The much-anticipated follow-up to their masterful feature debut, THE STRANGE LITTLE CAT, Ramon and Silvan Zürcher’s new film is an uncanny, expanded chamber piece thrumming with life, in all of its conflicting impulses and ambiguities — and is every bit as precise and thrilling as its predecessor. As Mara’s roommate Lisa prepares to move out of their apartment, Mara contemplates the end of an era. Furniture is moved, walls painted, cupboards built. Amid all the hustle and bustle, secret longings and desires come to the surface and coalesce around the roommates — as well as around Lisa’s mother Astrid, the movers, the girls’ old neighbors, the neighbors’ cat, Lisa’s new neighbor, and an ever-expanding cast of characters. Day turns into night and one final party in the apartment. When the last box is moved, the fragments of their lives remain.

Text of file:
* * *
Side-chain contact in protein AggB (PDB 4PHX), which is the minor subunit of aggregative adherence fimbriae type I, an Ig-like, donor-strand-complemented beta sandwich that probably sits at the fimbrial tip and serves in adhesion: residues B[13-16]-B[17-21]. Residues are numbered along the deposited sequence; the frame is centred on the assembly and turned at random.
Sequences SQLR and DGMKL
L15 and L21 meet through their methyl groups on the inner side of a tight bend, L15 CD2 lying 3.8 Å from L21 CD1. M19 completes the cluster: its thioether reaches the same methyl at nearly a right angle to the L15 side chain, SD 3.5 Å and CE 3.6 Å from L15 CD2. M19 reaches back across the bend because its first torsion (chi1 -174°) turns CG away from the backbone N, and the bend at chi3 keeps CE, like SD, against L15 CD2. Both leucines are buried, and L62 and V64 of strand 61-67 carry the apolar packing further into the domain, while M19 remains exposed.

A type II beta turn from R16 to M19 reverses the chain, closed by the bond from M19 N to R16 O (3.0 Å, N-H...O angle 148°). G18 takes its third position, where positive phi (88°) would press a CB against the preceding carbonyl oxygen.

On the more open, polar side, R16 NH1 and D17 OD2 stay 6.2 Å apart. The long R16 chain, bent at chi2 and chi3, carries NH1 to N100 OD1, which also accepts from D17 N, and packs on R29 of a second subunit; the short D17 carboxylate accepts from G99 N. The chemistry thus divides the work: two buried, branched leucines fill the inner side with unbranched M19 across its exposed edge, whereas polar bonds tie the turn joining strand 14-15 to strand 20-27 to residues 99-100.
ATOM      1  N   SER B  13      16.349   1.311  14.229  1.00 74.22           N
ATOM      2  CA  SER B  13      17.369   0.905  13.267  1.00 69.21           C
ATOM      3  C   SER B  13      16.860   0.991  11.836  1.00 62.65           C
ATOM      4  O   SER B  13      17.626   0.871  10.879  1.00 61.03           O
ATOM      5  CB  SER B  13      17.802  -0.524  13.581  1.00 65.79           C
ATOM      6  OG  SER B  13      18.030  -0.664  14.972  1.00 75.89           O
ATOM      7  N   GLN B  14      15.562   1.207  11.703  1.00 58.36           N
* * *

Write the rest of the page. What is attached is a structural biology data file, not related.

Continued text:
The Zürcher brothers compose a poetic panopticon of forms of human relationships that’s at once a study of everyday life, a fairytale, and a psychological portrait of a brittle world. THE GIRL AND THE SPIDER is the second installment in a trilogy about human togetherness, a ballad about the need for closeness and the pain of separation.
"Deliciously ambiguous… [The] Zürchers’ movies are like prisms, capturing the things people do when they think no one’s watching…and when they desperately wish they were." —Peter DeBruge, Variety